The young people presented Corey and his wife, Jenny, with a check totaling $1,594.91.
And, at the end of their special meeting, the students stood and sang Corey's favorite song, Proud To Be an American.
Corey, a 1999 graduate of Vermillion High School, acknowledged the students' efforts with a broad smile, applause, and a particularly poignant gesture – a military salute.
Vermillion's young school students have learned much about patriotism and sacrifice in the last two years, thanks to Corey.
But before Thursday, they never had an opportunity to personally meet him.
Corey, while serving with the Yankton-based Charlie Battery of the 1st Battalion/147th Field Artillery of the South Dakota National Guard, received life-threatening – and life-changing injuries.
The Yankton man suffered traumatic brain injuries and blindness from December 2005 roadside bombs in Iraq. After two years of rehabilitation, he still shows signs of his mental and physical limitations.
Barb Schwartz, an instructor at Jolley Elementary, told the Briests of how local students brainstormed to come up with a plan to help the Yankton family.
"We put up posters all over the school," Barb said. "The posters said 'Coins for Corey,' and we put buckets in every classroom for the boys and girls to fill with money.
"And the money came pouring in," she said, noting that Vermillion's youth recognized the importance of a kind gesture to a veteran who had sacrificed so much for them. "We had pennies, nickels, dimes, dollars and checks."
Barb noted that one of Jolley Elementary's teachers said a girl in her classroom spent a weekend raking leaves to raise $5 for Coins for Corey.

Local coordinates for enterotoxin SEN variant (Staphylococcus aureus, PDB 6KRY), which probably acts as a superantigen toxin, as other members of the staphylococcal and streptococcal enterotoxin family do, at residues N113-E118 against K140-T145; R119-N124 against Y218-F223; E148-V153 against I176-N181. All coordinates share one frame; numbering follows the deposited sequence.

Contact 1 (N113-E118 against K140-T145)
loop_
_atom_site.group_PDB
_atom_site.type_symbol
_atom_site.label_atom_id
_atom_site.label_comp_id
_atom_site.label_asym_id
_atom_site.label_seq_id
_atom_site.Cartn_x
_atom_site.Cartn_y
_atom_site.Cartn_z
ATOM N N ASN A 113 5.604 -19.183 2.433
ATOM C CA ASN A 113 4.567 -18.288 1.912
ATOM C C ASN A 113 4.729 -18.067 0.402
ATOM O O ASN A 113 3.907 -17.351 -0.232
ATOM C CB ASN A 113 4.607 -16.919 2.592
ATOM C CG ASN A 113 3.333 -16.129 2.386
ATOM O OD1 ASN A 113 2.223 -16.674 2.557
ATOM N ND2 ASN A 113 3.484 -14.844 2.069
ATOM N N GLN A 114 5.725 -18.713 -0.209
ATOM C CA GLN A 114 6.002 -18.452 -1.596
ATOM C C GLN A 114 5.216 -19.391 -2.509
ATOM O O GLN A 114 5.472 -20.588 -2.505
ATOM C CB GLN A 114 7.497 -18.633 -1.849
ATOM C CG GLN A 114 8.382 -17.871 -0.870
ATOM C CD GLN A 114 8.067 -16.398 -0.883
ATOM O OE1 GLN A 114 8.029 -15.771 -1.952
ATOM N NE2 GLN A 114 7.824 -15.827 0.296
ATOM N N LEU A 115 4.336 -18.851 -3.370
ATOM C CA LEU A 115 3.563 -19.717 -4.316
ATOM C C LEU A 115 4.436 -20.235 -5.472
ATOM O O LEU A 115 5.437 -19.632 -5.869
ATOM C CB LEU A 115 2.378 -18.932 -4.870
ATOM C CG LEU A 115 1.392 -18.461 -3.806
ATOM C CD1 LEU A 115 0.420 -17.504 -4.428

Loose change that had been accumulating in many students' piggy banks was also donated.
"Mrs. Moore (the school secretary) told me that she had a lot of students tell her that they brought their allowances to school, and put the money in the buckets for Coins for Corey," Barb said.
Even local youth clubs became involved.
"The Meckling Livestock 4-H Club brought in a check for $100 to put in for Coins for Corey," Barb said. "And this is really amazing – at Austin School, one of the kindergarten classes raised over $200."
The four Jolley Elementary students who, as a committee, planned the Coins for Corey concept – Regan Bye, Jack Brown, Kelly Nielsen and Kasey Nielsen – presented Corey and Jenny with a poster-sized check.
"Corey, on behalf of Austin and Jolley schools, we present this check for $1,594.91," Jack said.
Jenny spoke to the students after the singing and applause had concluded in the auditorium.
"While you were singing, Corey was saluting, and that was a salute to all of you guys," she said. "It is just incredible, all that you have done, and you should be very, very proud of yourselves."
Jenny was impressed with not only the students' generosity, but with the fact that they all knew the lyrics to Corey's favorite song.
"It's a pretty powerful song, and it's cool that all of you kids know the words to it," she said.
Corey also showed his appreciation by clasping his hands together, and moving them in a circular motion.
"It's kind of a joke in our house," Jenny said. "He claps in a round circle, so all you have received a round of applause from us."
The Briests recently moved into a new home in Yankton, built by that community to meet Corey's special needs.
The money students raised, Jenny told Barb after the assembly, likely will be used to purchase exercise equipment for Corey to use inside their new house.
View more photos of this event at spotted.yankton.net.